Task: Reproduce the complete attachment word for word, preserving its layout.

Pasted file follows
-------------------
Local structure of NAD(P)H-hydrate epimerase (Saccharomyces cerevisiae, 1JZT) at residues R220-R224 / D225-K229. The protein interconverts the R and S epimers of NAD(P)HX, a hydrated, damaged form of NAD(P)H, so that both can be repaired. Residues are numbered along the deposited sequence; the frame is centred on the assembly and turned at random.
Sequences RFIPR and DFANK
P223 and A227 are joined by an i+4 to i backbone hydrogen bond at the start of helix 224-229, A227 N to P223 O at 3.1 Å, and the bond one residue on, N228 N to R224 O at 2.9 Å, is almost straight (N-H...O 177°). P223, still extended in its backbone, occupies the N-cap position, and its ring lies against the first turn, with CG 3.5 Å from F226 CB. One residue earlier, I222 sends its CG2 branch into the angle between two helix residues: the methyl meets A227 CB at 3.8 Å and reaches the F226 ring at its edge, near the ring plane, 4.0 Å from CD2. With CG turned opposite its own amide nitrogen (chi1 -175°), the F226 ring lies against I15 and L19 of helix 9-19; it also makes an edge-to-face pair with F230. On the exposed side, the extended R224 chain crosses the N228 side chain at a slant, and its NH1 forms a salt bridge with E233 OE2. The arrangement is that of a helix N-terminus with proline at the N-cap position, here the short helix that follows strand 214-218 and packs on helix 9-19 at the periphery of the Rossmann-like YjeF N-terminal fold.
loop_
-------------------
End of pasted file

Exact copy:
Local structure of NAD(P)H-hydrate epimerase (Saccharomyces cerevisiae, 1JZT) at residues R220-R224 / D225-K229. The protein interconverts the R and S epimers of NAD(P)HX, a hydrated, damaged form of NAD(P)H, so that both can be repaired. Residues are numbered along the deposited sequence; the frame is centred on the assembly and turned at random.
Sequences RFIPR and DFANK
P223 and A227 are joined by an i+4 to i backbone hydrogen bond at the start of helix 224-229, A227 N to P223 O at 3.1 Å, and the bond one residue on, N228 N to R224 O at 2.9 Å, is almost straight (N-H...O 177°). P223, still extended in its backbone, occupies the N-cap position, and its ring lies against the first turn, with CG 3.5 Å from F226 CB. One residue earlier, I222 sends its CG2 branch into the angle between two helix residues: the methyl meets A227 CB at 3.8 Å and reaches the F226 ring at its edge, near the ring plane, 4.0 Å from CD2. With CG turned opposite its own amide nitrogen (chi1 -175°), the F226 ring lies against I15 and L19 of helix 9-19; it also makes an edge-to-face pair with F230. On the exposed side, the extended R224 chain crosses the N228 side chain at a slant, and its NH1 forms a salt bridge with E233 OE2. The arrangement is that of a helix N-terminus with proline at the N-cap position, here the short helix that follows strand 214-218 and packs on helix 9-19 at the periphery of the Rossmann-like YjeF N-terminal fold.
loop_